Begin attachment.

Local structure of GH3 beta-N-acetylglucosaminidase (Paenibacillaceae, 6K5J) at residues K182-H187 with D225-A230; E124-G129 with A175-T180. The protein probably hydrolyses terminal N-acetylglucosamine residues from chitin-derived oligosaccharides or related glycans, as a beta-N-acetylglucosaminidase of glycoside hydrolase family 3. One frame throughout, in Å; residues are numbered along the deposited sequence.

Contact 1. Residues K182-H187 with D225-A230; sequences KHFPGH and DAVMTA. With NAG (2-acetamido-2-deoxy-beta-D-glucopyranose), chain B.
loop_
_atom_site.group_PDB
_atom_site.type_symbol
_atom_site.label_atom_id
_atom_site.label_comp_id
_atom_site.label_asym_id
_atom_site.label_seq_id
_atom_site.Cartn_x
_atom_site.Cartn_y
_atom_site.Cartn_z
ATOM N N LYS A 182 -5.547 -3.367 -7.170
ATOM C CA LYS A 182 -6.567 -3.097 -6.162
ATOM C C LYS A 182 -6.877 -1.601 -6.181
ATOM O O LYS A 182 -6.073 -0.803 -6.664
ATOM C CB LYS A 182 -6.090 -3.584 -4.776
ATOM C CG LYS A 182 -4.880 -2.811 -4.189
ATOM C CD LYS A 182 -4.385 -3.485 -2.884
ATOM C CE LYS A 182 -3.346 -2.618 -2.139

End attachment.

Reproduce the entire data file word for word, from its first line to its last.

Local structure of GH3 beta-N-acetylglucosaminidase (Paenibacillaceae, 6K5J) at residues K182-H187 with D225-A230; E124-G129 with A175-T180. The protein probably hydrolyses terminal N-acetylglucosamine residues from chitin-derived oligosaccharides or related glycans, as a beta-N-acetylglucosaminidase of glycoside hydrolase family 3. One frame throughout, in Å; residues are numbered along the deposited sequence.

Contact 1. Residues K182-H187 with D225-A230; sequences KHFPGH and DAVMTA. With NAG (2-acetamido-2-deoxy-beta-D-glucopyranose), chain B.
loop_
_atom_site.group_PDB
_atom_site.type_symbol
_atom_site.label_atom_id
_atom_site.label_comp_id
_atom_site.label_asym_id
_atom_site.label_seq_id
_atom_site.Cartn_x
_atom_site.Cartn_y
_atom_site.Cartn_z
ATOM N N LYS A 182 -5.547 -3.367 -7.170
ATOM C CA LYS A 182 -6.567 -3.097 -6.162
ATOM C C LYS A 182 -6.877 -1.601 -6.181
ATOM O O LYS A 182 -6.073 -0.803 -6.664
ATOM C CB LYS A 182 -6.090 -3.584 -4.776
ATOM C CG LYS A 182 -4.880 -2.811 -4.189
ATOM C CD LYS A 182 -4.385 -3.485 -2.884
ATOM C CE LYS A 182 -3.346 -2.618 -2.139